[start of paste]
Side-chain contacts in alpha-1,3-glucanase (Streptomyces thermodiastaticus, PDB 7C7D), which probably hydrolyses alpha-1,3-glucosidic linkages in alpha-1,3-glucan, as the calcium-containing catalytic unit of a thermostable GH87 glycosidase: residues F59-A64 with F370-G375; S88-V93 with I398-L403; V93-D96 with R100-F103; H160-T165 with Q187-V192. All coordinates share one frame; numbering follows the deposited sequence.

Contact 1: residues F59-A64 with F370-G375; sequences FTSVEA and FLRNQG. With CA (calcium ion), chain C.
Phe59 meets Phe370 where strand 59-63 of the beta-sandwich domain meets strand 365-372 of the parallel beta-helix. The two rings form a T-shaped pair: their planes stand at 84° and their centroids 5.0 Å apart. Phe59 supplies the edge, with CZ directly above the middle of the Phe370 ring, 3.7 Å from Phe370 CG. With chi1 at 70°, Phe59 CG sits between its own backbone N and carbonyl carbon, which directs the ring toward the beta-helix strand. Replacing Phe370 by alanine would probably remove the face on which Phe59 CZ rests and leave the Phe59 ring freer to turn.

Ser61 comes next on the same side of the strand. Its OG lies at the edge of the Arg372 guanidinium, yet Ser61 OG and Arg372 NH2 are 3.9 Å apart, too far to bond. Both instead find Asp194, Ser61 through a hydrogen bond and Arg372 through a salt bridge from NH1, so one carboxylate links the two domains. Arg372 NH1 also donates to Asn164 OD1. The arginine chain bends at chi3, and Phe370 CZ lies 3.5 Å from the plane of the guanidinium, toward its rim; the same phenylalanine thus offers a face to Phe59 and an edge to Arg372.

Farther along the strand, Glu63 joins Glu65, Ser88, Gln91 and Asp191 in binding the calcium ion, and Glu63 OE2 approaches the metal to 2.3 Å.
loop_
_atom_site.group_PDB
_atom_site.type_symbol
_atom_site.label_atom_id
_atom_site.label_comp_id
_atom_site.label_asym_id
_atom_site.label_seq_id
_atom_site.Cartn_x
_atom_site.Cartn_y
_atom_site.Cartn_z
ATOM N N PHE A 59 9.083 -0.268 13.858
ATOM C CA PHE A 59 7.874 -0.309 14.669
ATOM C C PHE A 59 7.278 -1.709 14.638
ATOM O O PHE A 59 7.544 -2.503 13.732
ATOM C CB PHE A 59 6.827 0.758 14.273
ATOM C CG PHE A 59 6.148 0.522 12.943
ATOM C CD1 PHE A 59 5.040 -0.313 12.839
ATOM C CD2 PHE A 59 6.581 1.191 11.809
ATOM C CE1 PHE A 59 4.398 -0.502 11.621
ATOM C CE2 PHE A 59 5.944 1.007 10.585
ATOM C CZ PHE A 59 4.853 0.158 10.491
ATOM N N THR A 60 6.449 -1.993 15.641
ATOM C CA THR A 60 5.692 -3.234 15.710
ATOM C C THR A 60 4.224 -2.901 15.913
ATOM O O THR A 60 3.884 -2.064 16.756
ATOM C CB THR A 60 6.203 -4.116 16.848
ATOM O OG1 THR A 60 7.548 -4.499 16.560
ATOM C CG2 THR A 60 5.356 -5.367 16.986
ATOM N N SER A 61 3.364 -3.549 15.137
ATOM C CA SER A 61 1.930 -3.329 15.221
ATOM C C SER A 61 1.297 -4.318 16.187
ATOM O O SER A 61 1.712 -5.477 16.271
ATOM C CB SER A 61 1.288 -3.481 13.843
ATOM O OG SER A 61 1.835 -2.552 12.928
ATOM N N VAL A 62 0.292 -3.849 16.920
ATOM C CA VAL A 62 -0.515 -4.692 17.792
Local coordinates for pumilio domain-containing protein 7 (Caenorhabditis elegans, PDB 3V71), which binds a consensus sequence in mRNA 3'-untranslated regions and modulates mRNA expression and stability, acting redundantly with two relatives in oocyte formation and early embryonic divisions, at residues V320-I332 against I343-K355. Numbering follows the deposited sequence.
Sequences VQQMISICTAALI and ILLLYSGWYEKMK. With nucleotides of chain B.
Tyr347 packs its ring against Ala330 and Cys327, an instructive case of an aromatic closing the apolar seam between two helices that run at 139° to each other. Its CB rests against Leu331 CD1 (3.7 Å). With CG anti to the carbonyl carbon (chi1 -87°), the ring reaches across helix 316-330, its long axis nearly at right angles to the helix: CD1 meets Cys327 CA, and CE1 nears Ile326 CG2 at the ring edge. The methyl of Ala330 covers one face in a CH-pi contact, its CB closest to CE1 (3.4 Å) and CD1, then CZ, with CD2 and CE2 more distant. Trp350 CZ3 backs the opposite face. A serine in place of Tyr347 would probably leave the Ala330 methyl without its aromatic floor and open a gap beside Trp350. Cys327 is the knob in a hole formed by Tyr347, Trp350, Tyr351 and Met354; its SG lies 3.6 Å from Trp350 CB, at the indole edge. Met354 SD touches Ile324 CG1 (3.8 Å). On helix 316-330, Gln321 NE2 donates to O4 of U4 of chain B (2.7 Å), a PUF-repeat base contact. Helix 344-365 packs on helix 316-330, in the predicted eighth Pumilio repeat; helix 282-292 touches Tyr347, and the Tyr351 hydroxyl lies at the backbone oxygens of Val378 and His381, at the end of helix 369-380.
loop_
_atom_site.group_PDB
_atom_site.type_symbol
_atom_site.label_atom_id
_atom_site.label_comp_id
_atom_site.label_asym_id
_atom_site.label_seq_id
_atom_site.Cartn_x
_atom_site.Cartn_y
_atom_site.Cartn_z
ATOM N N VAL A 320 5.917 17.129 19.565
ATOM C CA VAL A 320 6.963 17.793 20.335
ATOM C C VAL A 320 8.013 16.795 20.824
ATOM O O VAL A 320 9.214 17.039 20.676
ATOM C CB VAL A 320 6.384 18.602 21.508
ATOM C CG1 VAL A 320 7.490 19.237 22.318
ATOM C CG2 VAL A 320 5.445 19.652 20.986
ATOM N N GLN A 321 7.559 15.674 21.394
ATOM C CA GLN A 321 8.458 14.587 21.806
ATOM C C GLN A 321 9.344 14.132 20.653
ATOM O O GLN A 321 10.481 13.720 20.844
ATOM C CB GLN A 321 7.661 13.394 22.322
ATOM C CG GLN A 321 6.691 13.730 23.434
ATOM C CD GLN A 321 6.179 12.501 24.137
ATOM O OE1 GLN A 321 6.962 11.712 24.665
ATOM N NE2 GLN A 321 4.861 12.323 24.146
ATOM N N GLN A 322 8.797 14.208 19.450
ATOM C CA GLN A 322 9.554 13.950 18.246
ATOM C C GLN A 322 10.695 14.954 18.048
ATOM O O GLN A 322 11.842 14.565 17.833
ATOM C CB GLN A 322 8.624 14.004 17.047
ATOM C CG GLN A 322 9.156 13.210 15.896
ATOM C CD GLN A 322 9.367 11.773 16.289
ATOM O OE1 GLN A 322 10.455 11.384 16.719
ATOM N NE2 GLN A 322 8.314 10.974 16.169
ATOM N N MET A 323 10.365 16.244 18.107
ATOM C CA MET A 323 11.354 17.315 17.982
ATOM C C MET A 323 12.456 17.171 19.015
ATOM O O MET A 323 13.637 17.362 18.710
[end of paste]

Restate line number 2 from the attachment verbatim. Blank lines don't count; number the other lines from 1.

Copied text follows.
Contact 1: residues F59-A64 with F370-G375; sequences FTSVEA and FLRNQG. With CA (calcium ion), chain C.